The provisions do not specify any requirements as to how a trustee must go about selecting independent directors. Thus it would be open for the shareholders to confer this power on themselves as a whole, or confer it on the board as a whole, divide it amongst classes of directors or divide it amongst classes as shareholders.

The voting requirements for appointing independent directors will need to be considered. By simple majority of appointors or some other majority of appointors.

Thus for example the right to appoint a specified number of independent directors could be conferred on each class of shareholder.

The key requirements are to ensure that the person meets the independence requirements.

The board will be responsible to ensure that whatever procedure is adopted by the company complies with the Statutory provisions and the Prudential requirements.

Where shareholders appoint, the board will need a procedure to ensure the appointment does not take effect unless and until the board is satisfied it meets the Statutory and Prudential requirements. The board also needs the power to act where a director ceases to satisfy the Statutory and Prudential requirements and the appointor does not take action as required. A board veto may be required.

This assumes there is no prudential standard specifying how to go about appointing independent directors. The approach in draft Prudential Standard SPS 510 is in terms that the directors decide the appointment and leaves open whom nominates.


  • Size of Board.
  • Role of Chairman - now that equal representation will cease to be a legal requirement for employer-sponsored funds - should the Chairman have a casting vote?
  • Who appoints the independent directors?
  • What should be the criteria for selecting the independent directors.
  • The role that each independent director can be expected to contribute to the governance framework.
  • Who assesses what criteria should apply?
  • Who assesses whether the criteria is met for each appointment.
  • Like all matters the Board is ultimately responsible.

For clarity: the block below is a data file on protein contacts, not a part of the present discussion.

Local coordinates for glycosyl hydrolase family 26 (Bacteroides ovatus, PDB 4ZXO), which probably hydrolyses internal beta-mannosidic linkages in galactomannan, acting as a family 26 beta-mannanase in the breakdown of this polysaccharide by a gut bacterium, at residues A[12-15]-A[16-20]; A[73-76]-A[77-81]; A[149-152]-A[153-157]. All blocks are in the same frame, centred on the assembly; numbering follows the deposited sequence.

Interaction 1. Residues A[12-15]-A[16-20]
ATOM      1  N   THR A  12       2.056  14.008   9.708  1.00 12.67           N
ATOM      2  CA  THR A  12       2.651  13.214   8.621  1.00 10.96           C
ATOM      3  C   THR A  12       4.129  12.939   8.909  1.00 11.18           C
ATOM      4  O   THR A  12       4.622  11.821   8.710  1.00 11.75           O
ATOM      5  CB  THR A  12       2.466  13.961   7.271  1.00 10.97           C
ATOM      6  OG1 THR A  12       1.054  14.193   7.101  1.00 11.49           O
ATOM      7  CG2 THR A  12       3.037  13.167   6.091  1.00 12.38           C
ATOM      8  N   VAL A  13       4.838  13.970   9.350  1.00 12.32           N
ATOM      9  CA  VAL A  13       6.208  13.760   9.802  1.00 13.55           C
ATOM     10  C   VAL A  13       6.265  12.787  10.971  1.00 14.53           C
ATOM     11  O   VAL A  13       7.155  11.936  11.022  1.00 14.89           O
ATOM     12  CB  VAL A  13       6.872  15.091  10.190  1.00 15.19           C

The draft Prudential Standard underlying approach is that the Board appoints the independent directors. There is no requirement as to whom selects and nominates proposed appointees.

This is at odds with traditional company law that it is the owners that select and appoint directors. Directors do not appoint directors.

The Director's role under the SIS Act is to ensure the law is complied with - that there are processes in place to select and appoint and the Board reviews to be satisfied there is compliance. Thus,  traditional company law is subject to this modification. The Directors will need the power to take appropriate actions where the shareholders fail to and there will not be compliance with the requirements or the appointors are not or are unable to take action in time.

The draft Prudential standards go beyond independence and expand the governance framework.

Tenure requirements including maximum tenure periods are to be expanded.

A majority of directors must be non-executive directors.

Annual board assessment will include assessment of independence.

Existing governance framework will need review and expansion.

Board composition:

  • new policy required; and
  • new criteria will need to be specified.

Board Committees - the Prudential Standard will impose independence obligations for the Remuneration and Audit Committees. The changes are so extensive that the delegation to all Committees will need to be reviewed, having regard to the legal consequences of delegation to Board Committees.

Management of the selection and nomination process - will need to be developed.


New section 91 will require Independent director vacancies to be filled within 120 days, as compared with current 90 days in section 89. Breach of section 91 is not an offence. However, APRA can direct compliance (section 92) and also prohibit acceptance of employer sponsor contributions - section 93.

Failure to comply with an APRA direction to comply is an offence (section 92(4)).


By 1 July 2016 the trustee must undertake a preliminary assessment (and notify APRA) of the scope of current arrangements compliance with the new rules.  It must identify current independents and the key changes required.

By 1 July 2017 develop a transition plan that addresses the issues set out in the Prudential Standard.


The status of existing independent directors is unclear. There is no recognition of transition - all existing independent directors at the time the legislation commences to apply to them will by virtue of the independent directorship - trigger proposed section 87(1)(d) - material relationship with the trustee - the independent directorship!


The changes are so extensive, trustees will need to give consideration to review of the whole governance process.  At the bare minimum selection appointment, voting and delegation must be reviewed and changed to comply.  Just how the existing process should be modified or replaced will need careful consideration.